At a fuel velocity of 6.3 cm/s, Figure 3 presents the trends in CO and CO2 emissions with hydrogen addition. As the hydrogen mole fraction increases, it is evident that both CO and CO2 emissions decrease. When the hydrogen mole fraction is increased to 0.5, compared to pure methane flames (XH2 = 0.0), there is approximately a 38.1% reduction in CO emissions and an estimated 44.3% reduction in CO2 emissions. This reduction agrees with the decrease in the carbon content within the fuel as hydrogen mole fraction increases, including the suppression of soot particle formation, resulting in a decrease in the yellow luminous region, as observed in the changes in flame behavior. This implies that the combustion of hydrogen fuel leads to a reduction in carbon emissions in exhaust gases.
Figure 4 illustrates the changes in flame behavior with varying hydrogen mole fractions and the application of an electric field in methane/hydrogen diffusion flames where Kelvin-Helmholtz (K-H) instability has been formed (Uj = 6.3 cm/s). When no electric field is applied, the direct photographs of the flames with hydrogen addition are the same as those in Figure 2.
The flame length decreases with an increase in the hydrogen mole fraction. Regardless of the hydrogen mole fraction, when a positive voltage is applied, it can be observed that K-H instability forms in all flames. When Vdc = +10 kV is applied, stable flames are observed in all cases, and oscillations are absent. The stabilization of flames is likely owing to the influence of ion wind generated at the flame front, which affects the shear layer between the fuel and air, thereby reducing instability.
However, when a negative voltage (Vdc = -10 kV) is applied, all flames become unstable, regardless of the hydrogen addition. Ions generated within the flame are likely to move towards the nozzle, and the ion wind acts in the opposite direction to +10 kV, thus accelerating flame instability. By directly applying a DC electric field to the flames, it is possible to control flame instability, as confirmed by these results.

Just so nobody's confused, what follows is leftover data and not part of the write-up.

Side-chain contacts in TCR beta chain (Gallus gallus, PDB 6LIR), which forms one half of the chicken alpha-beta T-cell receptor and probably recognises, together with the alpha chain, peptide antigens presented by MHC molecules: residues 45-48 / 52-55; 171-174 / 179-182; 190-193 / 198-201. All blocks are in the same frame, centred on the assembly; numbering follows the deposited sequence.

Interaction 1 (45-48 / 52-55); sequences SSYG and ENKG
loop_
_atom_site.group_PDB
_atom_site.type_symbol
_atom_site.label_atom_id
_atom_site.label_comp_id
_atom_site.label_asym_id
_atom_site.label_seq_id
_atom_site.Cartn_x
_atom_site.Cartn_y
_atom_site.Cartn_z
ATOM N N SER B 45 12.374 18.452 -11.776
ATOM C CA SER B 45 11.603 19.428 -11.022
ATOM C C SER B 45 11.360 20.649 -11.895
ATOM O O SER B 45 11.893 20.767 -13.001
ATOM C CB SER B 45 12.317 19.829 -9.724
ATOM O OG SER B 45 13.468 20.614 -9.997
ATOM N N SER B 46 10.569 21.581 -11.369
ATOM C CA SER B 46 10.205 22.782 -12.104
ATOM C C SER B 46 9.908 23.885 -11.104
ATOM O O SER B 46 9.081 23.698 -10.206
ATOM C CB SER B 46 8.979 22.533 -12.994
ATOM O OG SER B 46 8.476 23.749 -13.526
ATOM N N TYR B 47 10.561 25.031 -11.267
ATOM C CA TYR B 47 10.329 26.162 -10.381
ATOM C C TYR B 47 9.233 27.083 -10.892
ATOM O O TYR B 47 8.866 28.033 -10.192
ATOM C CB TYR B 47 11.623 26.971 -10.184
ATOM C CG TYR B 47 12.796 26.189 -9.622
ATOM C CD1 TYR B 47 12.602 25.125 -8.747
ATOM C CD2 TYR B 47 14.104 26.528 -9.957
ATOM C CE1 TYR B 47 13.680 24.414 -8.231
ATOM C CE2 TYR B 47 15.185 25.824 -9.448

Figure 5 presents the flame heights of flames with and without the application of an electric field in methane flames (XH2 = 0.0), where ±3.39 cm of oscillation is observed. When no electric field is applied, a flame with an average height of 3.90 cm exhibits oscillations with a ±1.78-cm amplitude and consistent frequency.
However, when a +10-kV voltage is applied, the flame height remains at 4.00 cm without oscillations. Conversely, when a -10-kV voltage is applied, an unstable flame is observed with an average height and amplitude of 3.40 cm and ±3.39 cm, respectively.
This study focused on investigating flames subjected to positive voltage input, which exhibited stable flames with a consistent frequency, rather than fully unstable flames caused by negative voltage input.
The amplitude variations relative to the applied voltage magnitude in methane/hydrogen diffusion flames at Uj = 6.3 cm/s are illustrated in Figure 6. In methane diffusion flames, it is evident that the amplitude initially increases with the magnitude of the applied voltage, and then disappears at +10 kV. Remarkably, for XH2 = 0.5, the amplitude consistently decreases with increasing positive voltage magnitude. However, for hydrogen mole fractions less than 0.5, there is a tendency for the amplitude to increase slightly with increasing voltage magnitude before decreasing.
These observations suggest that further chemical and physical analysis may be required to elucidate the effects of hydrogen addition on the ion formation via chemi-ionization at the flame front. The complex relationship between the hydrogen mole fraction, voltage magnitude, and flame dynamics requires more in-depth investigation.